Welcome to European Tribune. It's gone a bit quiet around here these days, but it's still going.
in the ways that you imagine. Like Chris, I am mostly on the outside of the system.

Because of past projects, I can get in a lot of doors because people still remember who I am. But, once inside, I have to spend an inordinate amount of time trying to persuade people to even slightly change their ways. It is exhausting and I often find myself compromised.

For instance, I deal quite a lot with brand issues and yet I believe that branding (as it is understood today) is dead. What I try to persuade companies to do is to look at who they really are and who they want to be (and why they want to be) and then try to alter outside perceptions to fit the 'real' personality of the company. However fiction keeps intruding because companies are so scared - they want to be someone they can never be. My compromise is in having to deal with this - and coping with such things as mission statements and vision statements that are just self-serving crap that consume huge amounts of corporate time and then are put in a drawer and forgotten.

I feel genuinely embrrassed to take their money. The guilt is only softened by the fact that I can then buy time to work on the things that I believe in.

I have come to the conclusion that bottom-up is the only way things are going to change. Or perhaps middle-up/middle down. So I focus these days on trying to convert people whose minds are not yet closed by power, but still have enough knowledge to understand the system they work in. It's slow.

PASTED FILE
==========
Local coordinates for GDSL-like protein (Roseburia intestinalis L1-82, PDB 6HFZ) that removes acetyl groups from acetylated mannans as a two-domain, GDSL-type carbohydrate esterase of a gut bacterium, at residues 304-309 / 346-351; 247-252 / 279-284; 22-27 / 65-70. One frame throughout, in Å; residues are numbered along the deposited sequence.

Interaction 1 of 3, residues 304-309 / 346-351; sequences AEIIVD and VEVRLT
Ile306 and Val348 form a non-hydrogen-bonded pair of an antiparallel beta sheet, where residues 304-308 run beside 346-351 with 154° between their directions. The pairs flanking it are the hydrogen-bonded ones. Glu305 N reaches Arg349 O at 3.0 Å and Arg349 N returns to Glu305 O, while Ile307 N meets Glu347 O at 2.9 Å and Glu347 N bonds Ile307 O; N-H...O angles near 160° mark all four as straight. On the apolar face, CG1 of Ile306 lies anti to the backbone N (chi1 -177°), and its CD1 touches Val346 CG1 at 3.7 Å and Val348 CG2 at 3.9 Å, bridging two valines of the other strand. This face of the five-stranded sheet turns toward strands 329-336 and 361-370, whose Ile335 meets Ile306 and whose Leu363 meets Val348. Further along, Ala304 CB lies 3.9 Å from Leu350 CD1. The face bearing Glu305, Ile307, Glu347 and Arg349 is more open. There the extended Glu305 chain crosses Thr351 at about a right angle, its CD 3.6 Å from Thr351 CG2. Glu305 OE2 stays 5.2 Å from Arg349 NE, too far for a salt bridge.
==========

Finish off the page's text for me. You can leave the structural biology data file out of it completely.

In a couple of weeks I will face 30 very heavy institutional investors. I am going to try to explain SOS to them in 30 minutes. Daunting. I'm going to attempt it by humour and a lot of visuals. All there is to hope for is to plant a seed of doubt, supported by the use of a name they might recognize - Charles Handy has been rated among the Thinkers 50, the most influential living management thinkers. He co-founded the London Business School.

This is what he has said:

"It is a paradox that in our democratic societies it is only the corporations that are resolutely undemocratic.  This will become more blatant as the front-line workers find their voice - a voice that organizations will ignore at their peril...

In this new world people want to be regarded as belonging to something, not just used by it, as members not employees, citizens not human resources.  They want a voice in what concerns them, the chance and the right to make a difference".

It will be a drop in the ocean, of course. But even if just one of these people wants a chat afterwards, it will have been worthwhile.

OK this has been my usual I,I,I, rap. But the point I wanted to make is that humour and visuals are powerful tools for sneaking in mind-benders. The most difficult part of the communication process is the last 5 centimeters. And another aphorism "It's not what you want to say, but what people are ready to hear"

These are all things that should be remembered here at ET. Being right is not enough. Having all the facts is not enough. And we should think more about Changing The Game, than playing it.

You can't be me, I'm taken

by Sven Triloqvist on Tue Nov 21st, 2006 at 04:01:31 AM EST
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